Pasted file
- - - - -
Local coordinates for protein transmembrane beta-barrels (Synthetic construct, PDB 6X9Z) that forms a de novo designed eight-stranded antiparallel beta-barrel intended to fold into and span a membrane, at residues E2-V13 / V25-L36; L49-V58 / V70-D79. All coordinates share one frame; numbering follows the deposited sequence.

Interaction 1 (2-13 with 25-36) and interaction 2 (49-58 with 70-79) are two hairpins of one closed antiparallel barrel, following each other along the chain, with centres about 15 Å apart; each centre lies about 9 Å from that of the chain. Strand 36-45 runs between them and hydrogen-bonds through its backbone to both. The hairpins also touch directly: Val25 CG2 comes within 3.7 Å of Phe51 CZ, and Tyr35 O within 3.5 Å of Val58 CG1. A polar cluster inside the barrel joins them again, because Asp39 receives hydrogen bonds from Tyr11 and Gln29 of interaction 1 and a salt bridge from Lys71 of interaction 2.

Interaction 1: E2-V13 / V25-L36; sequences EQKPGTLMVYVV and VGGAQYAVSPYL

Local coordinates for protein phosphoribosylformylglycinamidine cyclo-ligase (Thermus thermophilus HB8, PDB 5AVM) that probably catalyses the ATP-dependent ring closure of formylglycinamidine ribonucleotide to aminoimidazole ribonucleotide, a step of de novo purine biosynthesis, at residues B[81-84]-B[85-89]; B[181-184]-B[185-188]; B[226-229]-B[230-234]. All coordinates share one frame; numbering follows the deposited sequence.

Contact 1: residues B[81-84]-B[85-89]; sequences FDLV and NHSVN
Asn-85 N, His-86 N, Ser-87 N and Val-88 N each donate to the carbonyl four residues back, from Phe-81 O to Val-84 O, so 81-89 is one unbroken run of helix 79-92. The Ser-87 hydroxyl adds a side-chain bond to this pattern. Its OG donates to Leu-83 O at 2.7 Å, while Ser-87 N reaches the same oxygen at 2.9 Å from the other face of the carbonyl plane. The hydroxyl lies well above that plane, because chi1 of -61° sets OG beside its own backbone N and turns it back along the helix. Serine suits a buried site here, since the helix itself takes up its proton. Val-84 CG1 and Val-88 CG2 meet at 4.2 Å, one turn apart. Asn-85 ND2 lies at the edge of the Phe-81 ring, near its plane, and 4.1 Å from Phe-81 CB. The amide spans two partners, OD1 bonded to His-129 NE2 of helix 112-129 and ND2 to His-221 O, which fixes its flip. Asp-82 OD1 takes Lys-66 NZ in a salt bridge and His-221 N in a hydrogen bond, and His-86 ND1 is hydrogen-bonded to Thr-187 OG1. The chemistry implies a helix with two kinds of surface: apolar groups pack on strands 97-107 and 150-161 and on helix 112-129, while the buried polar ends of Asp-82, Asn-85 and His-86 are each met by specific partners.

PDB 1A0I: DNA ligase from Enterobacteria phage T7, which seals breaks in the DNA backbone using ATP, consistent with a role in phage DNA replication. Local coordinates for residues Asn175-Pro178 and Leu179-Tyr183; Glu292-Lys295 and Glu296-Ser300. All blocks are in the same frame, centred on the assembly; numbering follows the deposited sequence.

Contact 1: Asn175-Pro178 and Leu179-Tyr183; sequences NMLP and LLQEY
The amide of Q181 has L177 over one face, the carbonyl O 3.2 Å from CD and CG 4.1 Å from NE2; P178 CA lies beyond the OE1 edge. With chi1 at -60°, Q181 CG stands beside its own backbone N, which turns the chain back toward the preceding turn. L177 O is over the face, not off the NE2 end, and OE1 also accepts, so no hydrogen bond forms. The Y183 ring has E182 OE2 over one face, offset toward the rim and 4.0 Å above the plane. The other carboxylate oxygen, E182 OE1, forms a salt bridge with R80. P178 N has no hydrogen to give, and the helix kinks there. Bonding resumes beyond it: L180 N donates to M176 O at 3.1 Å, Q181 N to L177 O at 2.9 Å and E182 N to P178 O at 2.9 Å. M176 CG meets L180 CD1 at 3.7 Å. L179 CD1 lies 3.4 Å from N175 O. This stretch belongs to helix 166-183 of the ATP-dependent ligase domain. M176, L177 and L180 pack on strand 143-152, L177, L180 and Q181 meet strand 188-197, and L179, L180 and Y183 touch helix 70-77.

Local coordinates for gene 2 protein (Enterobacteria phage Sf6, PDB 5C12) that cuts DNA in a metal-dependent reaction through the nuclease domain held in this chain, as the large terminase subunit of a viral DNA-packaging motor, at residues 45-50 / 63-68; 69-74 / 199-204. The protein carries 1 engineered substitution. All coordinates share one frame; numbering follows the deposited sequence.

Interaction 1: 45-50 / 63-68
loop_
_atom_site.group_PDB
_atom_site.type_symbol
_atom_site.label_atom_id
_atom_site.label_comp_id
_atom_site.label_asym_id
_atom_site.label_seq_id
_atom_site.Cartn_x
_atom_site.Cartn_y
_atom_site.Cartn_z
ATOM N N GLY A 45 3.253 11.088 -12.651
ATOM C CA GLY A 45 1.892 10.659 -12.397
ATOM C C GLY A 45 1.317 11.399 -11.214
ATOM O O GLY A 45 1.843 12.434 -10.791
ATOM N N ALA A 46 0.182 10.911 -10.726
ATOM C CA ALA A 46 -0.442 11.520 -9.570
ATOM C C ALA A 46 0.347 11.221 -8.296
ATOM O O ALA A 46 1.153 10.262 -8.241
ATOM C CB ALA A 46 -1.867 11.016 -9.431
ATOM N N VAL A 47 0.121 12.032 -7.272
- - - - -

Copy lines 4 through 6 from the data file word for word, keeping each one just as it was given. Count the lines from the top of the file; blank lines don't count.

Local coordinates for protein phosphoribosylformylglycinamidine cyclo-ligase (Thermus thermophilus HB8, PDB 5AVM) that probably catalyses the ATP-dependent ring closure of formylglycinamidine ribonucleotide to aminoimidazole ribonucleotide, a step of de novo purine biosynthesis, at residues B[81-84]-B[85-89]; B[181-184]-B[185-188]; B[226-229]-B[230-234]. All coordinates share one frame; numbering follows the deposited sequence.

Contact 1: residues B[81-84]-B[85-89]; sequences FDLV and NHSVN
Asn-85 N, His-86 N, Ser-87 N and Val-88 N each donate to the carbonyl four residues back, from Phe-81 O to Val-84 O, so 81-89 is one unbroken run of helix 79-92. The Ser-87 hydroxyl adds a side-chain bond to this pattern. Its OG donates to Leu-83 O at 2.7 Å, while Ser-87 N reaches the same oxygen at 2.9 Å from the other face of the carbonyl plane. The hydroxyl lies well above that plane, because chi1 of -61° sets OG beside its own backbone N and turns it back along the helix. Serine suits a buried site here, since the helix itself takes up its proton. Val-84 CG1 and Val-88 CG2 meet at 4.2 Å, one turn apart. Asn-85 ND2 lies at the edge of the Phe-81 ring, near its plane, and 4.1 Å from Phe-81 CB. The amide spans two partners, OD1 bonded to His-129 NE2 of helix 112-129 and ND2 to His-221 O, which fixes its flip. Asp-82 OD1 takes Lys-66 NZ in a salt bridge and His-221 N in a hydrogen bond, and His-86 ND1 is hydrogen-bonded to Thr-187 OG1. The chemistry implies a helix with two kinds of surface: apolar groups pack on strands 97-107 and 150-161 and on helix 112-129, while the buried polar ends of Asp-82, Asn-85 and His-86 are each met by specific partners.